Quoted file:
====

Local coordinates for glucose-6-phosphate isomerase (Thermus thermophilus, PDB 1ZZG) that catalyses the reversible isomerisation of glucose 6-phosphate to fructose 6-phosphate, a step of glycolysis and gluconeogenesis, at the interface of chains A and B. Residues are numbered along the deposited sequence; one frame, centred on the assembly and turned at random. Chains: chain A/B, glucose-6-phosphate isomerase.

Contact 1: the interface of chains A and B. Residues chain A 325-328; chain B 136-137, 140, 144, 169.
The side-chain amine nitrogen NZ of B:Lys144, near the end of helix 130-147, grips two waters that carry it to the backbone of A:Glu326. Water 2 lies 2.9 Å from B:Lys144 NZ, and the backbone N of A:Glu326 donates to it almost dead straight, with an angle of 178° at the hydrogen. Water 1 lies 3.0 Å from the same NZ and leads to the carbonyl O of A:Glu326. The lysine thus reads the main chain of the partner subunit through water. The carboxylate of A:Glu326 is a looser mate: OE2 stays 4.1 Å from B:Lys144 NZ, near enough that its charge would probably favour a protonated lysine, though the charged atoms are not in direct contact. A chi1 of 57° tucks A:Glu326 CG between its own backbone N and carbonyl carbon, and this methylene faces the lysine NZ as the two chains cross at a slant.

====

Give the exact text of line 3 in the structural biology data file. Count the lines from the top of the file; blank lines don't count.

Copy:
The side-chain amine nitrogen NZ of B:Lys144, near the end of helix 130-147, grips two waters that carry it to the backbone of A:Glu326. Water 2 lies 2.9 Å from B:Lys144 NZ, and the backbone N of A:Glu326 donates to it almost dead straight, with an angle of 178° at the hydrogen. Water 1 lies 3.0 Å from the same NZ and leads to the carbonyl O of A:Glu326. The lysine thus reads the main chain of the partner subunit through water. The carboxylate of A:Glu326 is a looser mate: OE2 stays 4.1 Å from B:Lys144 NZ, near enough that its charge would probably favour a protonated lysine, though the charged atoms are not in direct contact. A chi1 of 57° tucks A:Glu326 CG between its own backbone N and carbonyl carbon, and this methylene faces the lysine NZ as the two chains cross at a slant.